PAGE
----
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by Bill James
Constable , August 2008
224 pages
18.99 GBP
ISBN: 1845297059

Buy in the UK | Buy in Canada

Assistant Chief Constable Esther Davidson has been getting nowhere with her investigation into the biggest criminal gang on her 'patch', the 'Cormax Turton Guild'. She decides to send in an undercover, or in the current jargon 'out-located', operative to provide her with a means of bringing the Guild down. The operation goes horribly wrong however and Esther has to try and deal with the aftermath. Meanwhile she has to contend with her depressed and occasionally violent husband Gerald, an unemployed bassoonist.

IN THE ABSENCE OF ILES is the 25th book in the Harpur and Iles series, the first of which was published in 1985. And Bill James (not to be confused with Peter, Russell or for that matter P.D.) has written a number of other books both as Bill James but also as David Craig and James Tucker. For the reviewer who is new to the author and series this presents a number of problems in any assessment of this particular book as against the total body of work. As I fall into this category no such assessment will appear here. I proceed on the assumption that IN THE ABSENCE OF ILES is a fairly typical entry in the series, although Harpur does not appear at all and Iles, while very far from totally absent, is not the central character.

There are also peculiar problems in describing the book. These can be illustrated by listing a number of things missing; there is very little plot, very little suspense, the book is not in any conventional sense realist, there is very little sense of place, minimal sociological observation, not a great deal of psychological observation (in, say, a Minette Walters mode). Given these absences it might seem fairly peculiar both that the series has prospered so well and that the book is in some ways highly readable. A part of this no doubt arises from the fact that all these absences inevitably mean that the book is markedly different from the vast majority of mystery fiction. A Bill James book, I sense from reading just one, is very distinctly a Bill James book.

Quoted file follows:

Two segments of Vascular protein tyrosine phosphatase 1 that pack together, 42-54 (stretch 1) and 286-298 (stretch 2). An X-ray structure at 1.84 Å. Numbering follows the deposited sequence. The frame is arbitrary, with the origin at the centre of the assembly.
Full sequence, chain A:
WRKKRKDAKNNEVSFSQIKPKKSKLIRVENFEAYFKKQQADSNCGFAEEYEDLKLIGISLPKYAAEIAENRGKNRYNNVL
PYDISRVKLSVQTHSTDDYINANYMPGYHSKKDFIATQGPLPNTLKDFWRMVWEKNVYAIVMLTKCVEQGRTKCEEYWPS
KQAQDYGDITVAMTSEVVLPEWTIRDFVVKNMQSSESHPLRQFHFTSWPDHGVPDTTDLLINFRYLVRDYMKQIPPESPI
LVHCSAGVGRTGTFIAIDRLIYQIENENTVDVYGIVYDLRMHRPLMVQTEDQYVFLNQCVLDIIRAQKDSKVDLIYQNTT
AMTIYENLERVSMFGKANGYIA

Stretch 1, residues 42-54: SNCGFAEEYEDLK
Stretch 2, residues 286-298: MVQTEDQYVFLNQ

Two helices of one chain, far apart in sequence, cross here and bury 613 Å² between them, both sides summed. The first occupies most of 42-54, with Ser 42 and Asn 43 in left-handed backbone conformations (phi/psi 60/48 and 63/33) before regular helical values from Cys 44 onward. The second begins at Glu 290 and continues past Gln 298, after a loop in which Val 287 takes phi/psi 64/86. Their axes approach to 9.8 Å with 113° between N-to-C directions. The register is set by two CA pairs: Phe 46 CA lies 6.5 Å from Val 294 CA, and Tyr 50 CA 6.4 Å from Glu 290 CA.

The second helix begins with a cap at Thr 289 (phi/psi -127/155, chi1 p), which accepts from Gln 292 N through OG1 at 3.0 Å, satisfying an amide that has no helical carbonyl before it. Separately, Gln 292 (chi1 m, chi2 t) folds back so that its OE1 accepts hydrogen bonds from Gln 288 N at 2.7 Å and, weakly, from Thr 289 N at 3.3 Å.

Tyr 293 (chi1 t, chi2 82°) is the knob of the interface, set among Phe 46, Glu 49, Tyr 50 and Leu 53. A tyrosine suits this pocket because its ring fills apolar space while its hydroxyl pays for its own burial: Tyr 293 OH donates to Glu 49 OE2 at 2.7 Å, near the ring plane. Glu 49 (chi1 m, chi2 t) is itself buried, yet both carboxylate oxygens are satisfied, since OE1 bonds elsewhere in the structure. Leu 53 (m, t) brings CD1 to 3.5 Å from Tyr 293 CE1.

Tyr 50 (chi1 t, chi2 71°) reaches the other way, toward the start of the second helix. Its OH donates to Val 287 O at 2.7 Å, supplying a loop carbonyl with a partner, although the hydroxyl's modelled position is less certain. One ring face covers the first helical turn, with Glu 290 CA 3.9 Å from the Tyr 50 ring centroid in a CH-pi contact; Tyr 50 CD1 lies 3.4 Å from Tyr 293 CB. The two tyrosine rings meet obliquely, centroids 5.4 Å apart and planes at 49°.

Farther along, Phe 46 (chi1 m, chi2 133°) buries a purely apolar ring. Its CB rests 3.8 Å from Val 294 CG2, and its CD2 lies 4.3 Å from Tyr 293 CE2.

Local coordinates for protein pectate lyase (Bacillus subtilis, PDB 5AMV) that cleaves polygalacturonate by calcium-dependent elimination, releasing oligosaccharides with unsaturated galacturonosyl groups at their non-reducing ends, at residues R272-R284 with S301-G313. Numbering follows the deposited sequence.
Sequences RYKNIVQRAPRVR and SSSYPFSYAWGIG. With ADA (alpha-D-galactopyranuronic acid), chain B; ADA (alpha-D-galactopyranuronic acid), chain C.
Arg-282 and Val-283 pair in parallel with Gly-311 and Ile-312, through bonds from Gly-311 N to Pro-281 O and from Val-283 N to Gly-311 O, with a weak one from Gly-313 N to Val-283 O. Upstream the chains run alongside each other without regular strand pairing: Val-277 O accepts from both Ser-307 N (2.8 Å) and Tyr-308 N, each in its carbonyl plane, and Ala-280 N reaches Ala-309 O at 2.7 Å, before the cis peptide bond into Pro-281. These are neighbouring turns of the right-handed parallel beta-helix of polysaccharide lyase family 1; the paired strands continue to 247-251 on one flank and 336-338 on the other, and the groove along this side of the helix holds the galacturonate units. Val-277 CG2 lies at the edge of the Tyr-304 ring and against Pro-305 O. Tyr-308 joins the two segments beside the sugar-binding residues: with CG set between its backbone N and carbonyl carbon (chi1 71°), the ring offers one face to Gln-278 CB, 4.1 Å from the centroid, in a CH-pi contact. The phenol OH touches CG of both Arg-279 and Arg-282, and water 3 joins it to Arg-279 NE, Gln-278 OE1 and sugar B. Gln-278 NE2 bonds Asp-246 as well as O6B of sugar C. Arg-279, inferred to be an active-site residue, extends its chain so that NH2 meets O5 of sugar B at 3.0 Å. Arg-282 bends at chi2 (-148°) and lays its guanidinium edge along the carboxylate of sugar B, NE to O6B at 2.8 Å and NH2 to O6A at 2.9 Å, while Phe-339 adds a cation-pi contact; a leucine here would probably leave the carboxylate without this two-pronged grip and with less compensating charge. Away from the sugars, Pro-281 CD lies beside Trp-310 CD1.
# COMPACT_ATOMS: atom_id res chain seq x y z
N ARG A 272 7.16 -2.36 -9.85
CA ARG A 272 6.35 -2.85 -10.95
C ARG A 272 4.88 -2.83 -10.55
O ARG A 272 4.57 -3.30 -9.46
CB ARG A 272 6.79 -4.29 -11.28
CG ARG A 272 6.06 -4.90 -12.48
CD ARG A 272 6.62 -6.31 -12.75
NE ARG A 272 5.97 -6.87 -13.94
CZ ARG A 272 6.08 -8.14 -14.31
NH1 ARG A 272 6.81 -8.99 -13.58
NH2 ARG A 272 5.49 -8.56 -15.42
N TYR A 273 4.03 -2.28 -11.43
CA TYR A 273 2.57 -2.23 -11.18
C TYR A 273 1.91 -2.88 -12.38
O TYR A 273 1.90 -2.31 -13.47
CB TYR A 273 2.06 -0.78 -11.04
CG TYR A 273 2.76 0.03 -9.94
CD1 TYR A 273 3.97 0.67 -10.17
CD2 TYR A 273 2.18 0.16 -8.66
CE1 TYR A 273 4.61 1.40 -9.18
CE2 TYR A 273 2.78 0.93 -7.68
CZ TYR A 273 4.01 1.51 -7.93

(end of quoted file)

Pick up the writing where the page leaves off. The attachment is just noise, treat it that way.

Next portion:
However there are also some distinctive elements which are present. The most important of these is that the book seems to inhabit its own universe. I certainly do not mean this in any science-fiction sense, but rather that there is a Bill James 'world' which has very strong resemblances to the real-world but is whole and entire to itself. It is significant here that Bill James has written a lit-crit study of Anthony Powell who is certainly the greatest 20thC British writer of the parallel world (in A DANCE TO THE MUSIC OF TIME); in 19th century terms one might think of Balzac or Trollope. This is not to say that the Bill James world is especially literary; the references in IN THE ABSENCE OF ILES tend to be to the world of cinema (RESERVOIR DOGS or THE GODFATHER films) rather than to 'high' culture. But the prevailing sense is certainly not of realism but of the creation of an alternate-reality to examine and reflect on the our own. This kind of approach, reasonably common in fiction as a whole, is fairly rare in mystery fiction and can only be evolved over a series of novels.

The other two distinctive elements which can be identified are first a concern with language and with ways of speaking. Once again this is not in any especially literary sense but rather a fascination with dialogue and hidden meanings. Secondly there is a fair bit of very black humour. This is inevitable given that nearly all the major characters are to some degree or another pretty unpleasant (and this certainly includes the obnoxiously rude Iles himself).

Given all these distinctive features, it becomes quite easy to see why there should be devoted aficionados of Bill James's voice who eagerly snap up each new book. And IN THE ABSENCE OF ILES is certainly an interesting book. For me the absences, particularly as far as plot is concerned, mean that I remain unconvinced but I would certainly recommend that every mystery fan give a Bill James a book a go because I can quite see that for some they would be a real delight - and if so then you would have discovered a great deal of reading pleasure.

Reviewed by Nick Hay, January 2009

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Contact: Yvonne Klein (ymk@reviewingtheevidence.com)

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